Suspend Your Disbelief

Posts Tagged ‘process’

Shop Talk |


So, every once in a while a friend will toss out a great anecdote, or character, or fully formed story, with the caveat, “Go ahead and use this, because for X reason, I never will.” That’s one kind of leftover I really love, the wisp of an idea with which you can play around, experiment, test out your own bits and pieces and see if they play nice. One big type of literary leftover are posthumously published works by departed writers. The manuscript in the drawer, partially finished, with enough flesh on the bones to be provocative, evocative, worth reading. […]

Interviews |

Vampires are People, too: An Interview with Janice Eidus

NPR’s Marion Winik has called Janice Eidus’s latest novel, The Last Jewish Virgin, “Twilight…with a sense of humor, a brain, and a feminist subtext.” At the Algonquin hotel, Eidus talks with Lauren Hall about paying homage to—and reinventing—the vampire myth; judging a book by its cover; and writing longhand in the mountains of San Miguel de Allende.

Interviews |

Among Strangers: An Interview with Ruiyan Xu

“Writers can almost be defined as professional outsiders. It’s part of the job. You often have to step outside of a situation to observe it—to choose the right details—to reshape a mess of events into a narrative.”

Interviews |

Starting with Small Moments: An Interview with Andrew Porter

Polly Atwell talks with Andrew Porter about how crafting stories is like editing film, what particular advantages peripheral narrators can afford, and why it’s “completely surreal” to hear actors read from your work.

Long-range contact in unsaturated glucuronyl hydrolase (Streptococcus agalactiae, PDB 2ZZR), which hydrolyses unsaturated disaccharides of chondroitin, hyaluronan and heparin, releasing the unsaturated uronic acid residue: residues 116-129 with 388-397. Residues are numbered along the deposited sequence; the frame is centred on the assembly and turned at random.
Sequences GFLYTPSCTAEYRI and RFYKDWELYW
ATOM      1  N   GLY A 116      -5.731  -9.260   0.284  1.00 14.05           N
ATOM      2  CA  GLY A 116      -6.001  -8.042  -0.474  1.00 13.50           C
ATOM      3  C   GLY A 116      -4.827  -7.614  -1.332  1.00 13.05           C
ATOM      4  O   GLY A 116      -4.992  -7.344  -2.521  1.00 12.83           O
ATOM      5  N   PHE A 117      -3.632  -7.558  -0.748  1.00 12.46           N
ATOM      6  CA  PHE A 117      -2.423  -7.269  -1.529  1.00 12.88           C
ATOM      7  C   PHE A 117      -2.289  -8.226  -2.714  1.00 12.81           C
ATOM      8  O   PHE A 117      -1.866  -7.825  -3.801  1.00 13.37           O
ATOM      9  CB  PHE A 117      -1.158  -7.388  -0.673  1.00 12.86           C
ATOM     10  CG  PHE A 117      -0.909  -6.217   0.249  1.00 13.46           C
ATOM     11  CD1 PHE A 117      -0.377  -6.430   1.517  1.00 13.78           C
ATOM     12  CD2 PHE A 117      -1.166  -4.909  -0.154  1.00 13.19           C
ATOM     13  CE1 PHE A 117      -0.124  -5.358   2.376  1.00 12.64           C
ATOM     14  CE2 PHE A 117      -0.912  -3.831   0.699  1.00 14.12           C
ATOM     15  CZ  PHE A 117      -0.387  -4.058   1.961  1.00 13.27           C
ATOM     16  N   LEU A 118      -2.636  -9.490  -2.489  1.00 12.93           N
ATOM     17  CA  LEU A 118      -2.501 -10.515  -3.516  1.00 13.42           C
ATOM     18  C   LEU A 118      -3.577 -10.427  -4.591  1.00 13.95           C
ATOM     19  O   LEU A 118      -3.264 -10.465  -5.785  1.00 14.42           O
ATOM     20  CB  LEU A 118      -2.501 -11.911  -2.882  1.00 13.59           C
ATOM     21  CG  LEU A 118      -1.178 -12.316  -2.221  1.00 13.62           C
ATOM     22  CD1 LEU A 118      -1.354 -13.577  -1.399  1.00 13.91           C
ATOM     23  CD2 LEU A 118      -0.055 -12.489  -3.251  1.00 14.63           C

Interviews |

Listening to the Tiny Voice: An Interview with Kathryn Ma

Neela Banerjee talks with Kathryn Ma, the first Asian American to win the Iowa Prize in that contest’s 40-year history. Ma channels rage and its antidote, humor, in her debut collection, All That Work and Still No Boys, which features unapologetically Asian American characters who don’t do any cooking or talking to ghosts.

Shop Talk |

How They Write

The Wall Street Journal has a fascinating look at how several writers get down to business–from writing in blue exam books to dressing in character to collage-making. Some highlights: Orhan Pamuk: Mr. Pamuk writes by hand, in graph-paper notebooks, filling a page with prose and leaving the adjacent page blank for revisions, which he inserts with dialogue-like balloons. He sends his notebooks to a speed typist who returns them as typed manuscripts; then he marks the pages up and sends them back to be retyped. Kazuo Ishiguro: Since his novels are written in the first person, the voice is crucial, […]